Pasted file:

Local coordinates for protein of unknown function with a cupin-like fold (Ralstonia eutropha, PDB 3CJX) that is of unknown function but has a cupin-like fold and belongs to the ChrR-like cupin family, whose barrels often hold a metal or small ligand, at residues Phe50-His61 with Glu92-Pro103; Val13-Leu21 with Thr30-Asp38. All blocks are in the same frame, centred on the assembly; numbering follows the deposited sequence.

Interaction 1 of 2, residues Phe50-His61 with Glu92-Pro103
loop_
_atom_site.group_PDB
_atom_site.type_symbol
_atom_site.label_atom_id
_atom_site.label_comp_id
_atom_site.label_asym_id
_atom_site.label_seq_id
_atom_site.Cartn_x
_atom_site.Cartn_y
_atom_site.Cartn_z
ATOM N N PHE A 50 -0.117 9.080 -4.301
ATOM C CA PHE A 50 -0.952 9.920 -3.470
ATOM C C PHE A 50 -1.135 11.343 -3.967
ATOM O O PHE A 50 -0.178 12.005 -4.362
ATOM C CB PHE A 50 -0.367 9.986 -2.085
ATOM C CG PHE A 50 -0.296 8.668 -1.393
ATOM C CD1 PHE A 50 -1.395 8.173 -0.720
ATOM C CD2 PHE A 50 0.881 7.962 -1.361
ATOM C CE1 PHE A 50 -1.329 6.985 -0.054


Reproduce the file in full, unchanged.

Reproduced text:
Local coordinates for protein of unknown function with a cupin-like fold (Ralstonia eutropha, PDB 3CJX) that is of unknown function but has a cupin-like fold and belongs to the ChrR-like cupin family, whose barrels often hold a metal or small ligand, at residues Phe50-His61 with Glu92-Pro103; Val13-Leu21 with Thr30-Asp38. All blocks are in the same frame, centred on the assembly; numbering follows the deposited sequence.

Interaction 1 of 2, residues Phe50-His61 with Glu92-Pro103
loop_
_atom_site.group_PDB
_atom_site.type_symbol
_atom_site.label_atom_id
_atom_site.label_comp_id
_atom_site.label_asym_id
_atom_site.label_seq_id
_atom_site.Cartn_x
_atom_site.Cartn_y
_atom_site.Cartn_z
ATOM N N PHE A 50 -0.117 9.080 -4.301
ATOM C CA PHE A 50 -0.952 9.920 -3.470
ATOM C C PHE A 50 -1.135 11.343 -3.967
ATOM O O PHE A 50 -0.178 12.005 -4.362
ATOM C CB PHE A 50 -0.367 9.986 -2.085
ATOM C CG PHE A 50 -0.296 8.668 -1.393
ATOM C CD1 PHE A 50 -1.395 8.173 -0.720
ATOM C CD2 PHE A 50 0.881 7.962 -1.361
ATOM C CE1 PHE A 50 -1.329 6.985 -0.054